First time I heard about police violence in Latin America was when Mario, my fellow exchange student in Norway, blew our minds by talking about it. We were supposed to have a workshop about cultural learnings or something like that for two hours, but instead, we were listening to him talk more than any of us had ever heard him talk — he could barely speak English back then, but that didn’t stop him. It was intense. He spoke about the police being so corrupt that it hurts, how dehumanised they are, how the poor are treated as trash. This film, cleverly titled, is a testimony to that side of Brazil.

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The Maze Runner (2014) — “Welcome to the Glade.”

still-of-thomas-brodie-sangster,-alexander-flores,-kaya-scodelario,-dylan-obrien-and-ki-hong-lee-in-the-maze-runner-(2014)-large-picture-2Please, someone, explain to me, why the fuck would someone want to ruin a film by making the last ten minutes complete shit? I am honestly so pissed off. I go to watch a film, I endure watching it with a book reader1 who spoils everything a split second before it happens2 and I am rewarded with an ending that completely undermines everything, an ending that is as satisfying as all these This Girl Did This Ordinary Thing… But It’s Amazing What Happened Next fucking clickbait titles. Yeah, There Is No Ending. But Watch The Next Two Films, They Might Have Endings!!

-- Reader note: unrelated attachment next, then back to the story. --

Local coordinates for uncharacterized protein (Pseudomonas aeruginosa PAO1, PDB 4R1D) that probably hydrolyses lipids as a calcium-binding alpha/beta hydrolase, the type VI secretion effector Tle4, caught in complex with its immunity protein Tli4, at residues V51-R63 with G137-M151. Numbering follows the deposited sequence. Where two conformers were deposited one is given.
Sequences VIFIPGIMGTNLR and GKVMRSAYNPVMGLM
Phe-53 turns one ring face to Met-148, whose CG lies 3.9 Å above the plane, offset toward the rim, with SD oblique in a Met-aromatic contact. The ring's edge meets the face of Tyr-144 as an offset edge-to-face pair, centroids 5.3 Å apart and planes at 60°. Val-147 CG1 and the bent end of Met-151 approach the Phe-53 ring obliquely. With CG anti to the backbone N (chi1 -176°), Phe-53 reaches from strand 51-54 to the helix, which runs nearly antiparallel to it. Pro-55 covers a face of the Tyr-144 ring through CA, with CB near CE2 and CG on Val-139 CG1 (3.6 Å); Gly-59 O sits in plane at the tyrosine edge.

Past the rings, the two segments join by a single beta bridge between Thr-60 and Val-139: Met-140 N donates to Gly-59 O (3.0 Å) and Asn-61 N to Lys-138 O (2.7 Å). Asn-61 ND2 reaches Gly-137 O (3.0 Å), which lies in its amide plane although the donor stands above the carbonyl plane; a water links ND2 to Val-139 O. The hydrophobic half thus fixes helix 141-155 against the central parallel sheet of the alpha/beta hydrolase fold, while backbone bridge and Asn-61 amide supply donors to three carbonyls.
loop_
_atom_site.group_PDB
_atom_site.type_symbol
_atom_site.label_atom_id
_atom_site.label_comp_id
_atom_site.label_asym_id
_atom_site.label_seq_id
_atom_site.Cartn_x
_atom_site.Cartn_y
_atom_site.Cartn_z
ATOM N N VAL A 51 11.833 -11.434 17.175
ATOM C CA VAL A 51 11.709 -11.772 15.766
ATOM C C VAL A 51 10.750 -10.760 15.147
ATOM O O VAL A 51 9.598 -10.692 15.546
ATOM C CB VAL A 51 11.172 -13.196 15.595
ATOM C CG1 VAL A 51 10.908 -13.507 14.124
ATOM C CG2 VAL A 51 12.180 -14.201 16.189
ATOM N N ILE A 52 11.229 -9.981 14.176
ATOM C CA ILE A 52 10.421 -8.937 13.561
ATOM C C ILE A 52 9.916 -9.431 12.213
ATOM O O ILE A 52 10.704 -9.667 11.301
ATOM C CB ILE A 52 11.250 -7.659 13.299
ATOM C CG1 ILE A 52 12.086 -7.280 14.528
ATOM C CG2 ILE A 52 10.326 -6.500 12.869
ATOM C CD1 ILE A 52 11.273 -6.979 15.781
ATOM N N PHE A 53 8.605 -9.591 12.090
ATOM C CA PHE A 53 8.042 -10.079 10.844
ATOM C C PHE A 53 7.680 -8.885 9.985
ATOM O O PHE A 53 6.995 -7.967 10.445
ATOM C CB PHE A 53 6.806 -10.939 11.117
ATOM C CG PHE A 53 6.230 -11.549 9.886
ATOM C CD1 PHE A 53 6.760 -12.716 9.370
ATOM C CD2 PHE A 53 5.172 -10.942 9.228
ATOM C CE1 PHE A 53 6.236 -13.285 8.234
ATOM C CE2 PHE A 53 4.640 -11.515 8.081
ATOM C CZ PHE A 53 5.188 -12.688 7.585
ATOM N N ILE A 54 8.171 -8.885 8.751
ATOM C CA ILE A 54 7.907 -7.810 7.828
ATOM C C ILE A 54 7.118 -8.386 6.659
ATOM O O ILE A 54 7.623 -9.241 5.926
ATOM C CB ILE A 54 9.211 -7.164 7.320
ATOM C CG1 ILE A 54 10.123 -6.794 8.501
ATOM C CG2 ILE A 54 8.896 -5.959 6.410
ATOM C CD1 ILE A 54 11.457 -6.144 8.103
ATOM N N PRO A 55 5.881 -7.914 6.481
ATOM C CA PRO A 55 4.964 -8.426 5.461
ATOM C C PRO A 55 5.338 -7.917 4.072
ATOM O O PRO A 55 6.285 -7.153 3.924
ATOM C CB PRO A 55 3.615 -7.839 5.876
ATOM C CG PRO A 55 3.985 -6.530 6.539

Fuck you.


We have this super adorable guy, Thomas Brodie-Sangster, who won my heart ages ago by voice acting for Ferb from Phineas & Ferb and then by being in Game of Thrones and now being the shining sun of the film3, plus he is a really good character among other good, if slightly played out characters. We have awesome acting all around, even the gorgeous, though very miscast Kaya Scodelario and the surroundings are gorgeous.

Let us not forget the consistently superb atmosphere, often achieved by a wonderful and timely placed score, subtle acting by most of the young all-boys cast4 and just the right amount of scary to tickle my fancy. Naïve at times, the film still manages to be so likable and exciting that it’s very fun to watch.


Do you feel it? Feel like there were some really good times here but you really could not get excited because of the ending I ranted about in the very beginning? That’s great, because I felt the exact same way — the whole film seems ruined because of the ending. Thanks a lot, Wes Ball. One time a book adaption needs its ending changed to make a complete film, you skip the opportunity.

Wow. This was refreshing.

1 a book dissatisfied book reader, I must add, which is a horrible thing, because the comments you get make you all the less excited for the film
2 or get the “but that wasn’t in the book!” reaction
3 I made sure to include him on each picture, too, as you can see :’)
4 Scodelario and the woman in the end don’t count!!